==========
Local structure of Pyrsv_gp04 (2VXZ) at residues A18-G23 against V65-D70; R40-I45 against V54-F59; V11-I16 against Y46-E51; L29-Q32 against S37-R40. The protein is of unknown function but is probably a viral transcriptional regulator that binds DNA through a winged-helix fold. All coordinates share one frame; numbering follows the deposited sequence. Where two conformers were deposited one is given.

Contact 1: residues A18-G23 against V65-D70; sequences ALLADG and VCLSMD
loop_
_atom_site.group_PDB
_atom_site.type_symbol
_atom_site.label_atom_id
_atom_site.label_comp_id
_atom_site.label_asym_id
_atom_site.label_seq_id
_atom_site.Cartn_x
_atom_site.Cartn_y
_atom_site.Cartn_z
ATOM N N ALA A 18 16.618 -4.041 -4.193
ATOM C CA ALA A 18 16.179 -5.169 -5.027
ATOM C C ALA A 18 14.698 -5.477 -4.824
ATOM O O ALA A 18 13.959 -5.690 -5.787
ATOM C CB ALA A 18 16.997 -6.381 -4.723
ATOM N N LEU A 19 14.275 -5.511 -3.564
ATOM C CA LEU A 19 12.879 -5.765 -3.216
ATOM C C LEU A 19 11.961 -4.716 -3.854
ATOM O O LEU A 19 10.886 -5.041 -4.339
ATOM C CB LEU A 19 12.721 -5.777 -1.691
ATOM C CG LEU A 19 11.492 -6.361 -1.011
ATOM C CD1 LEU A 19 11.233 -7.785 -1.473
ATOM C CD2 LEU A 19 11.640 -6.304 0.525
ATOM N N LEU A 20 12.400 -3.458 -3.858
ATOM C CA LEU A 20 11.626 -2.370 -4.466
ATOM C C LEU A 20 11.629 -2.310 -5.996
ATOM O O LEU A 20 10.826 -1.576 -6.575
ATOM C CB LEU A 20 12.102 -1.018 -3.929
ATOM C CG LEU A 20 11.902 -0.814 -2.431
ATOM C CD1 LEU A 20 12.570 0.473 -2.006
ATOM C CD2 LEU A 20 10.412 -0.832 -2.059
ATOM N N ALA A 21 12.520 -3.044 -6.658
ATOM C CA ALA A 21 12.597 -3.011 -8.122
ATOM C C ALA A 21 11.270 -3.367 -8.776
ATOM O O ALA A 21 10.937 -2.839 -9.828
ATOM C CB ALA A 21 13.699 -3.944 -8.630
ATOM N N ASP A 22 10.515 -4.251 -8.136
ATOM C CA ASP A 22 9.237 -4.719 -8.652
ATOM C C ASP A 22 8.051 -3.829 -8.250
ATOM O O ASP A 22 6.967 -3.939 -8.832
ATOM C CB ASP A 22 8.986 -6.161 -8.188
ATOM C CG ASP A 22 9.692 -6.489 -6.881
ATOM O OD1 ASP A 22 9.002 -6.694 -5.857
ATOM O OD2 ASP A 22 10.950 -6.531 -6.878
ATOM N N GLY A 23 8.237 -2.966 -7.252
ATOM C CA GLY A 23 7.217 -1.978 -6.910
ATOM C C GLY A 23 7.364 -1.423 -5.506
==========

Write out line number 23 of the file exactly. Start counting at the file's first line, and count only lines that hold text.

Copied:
ATOM C CG LEU A 19 11.492 -6.361 -1.011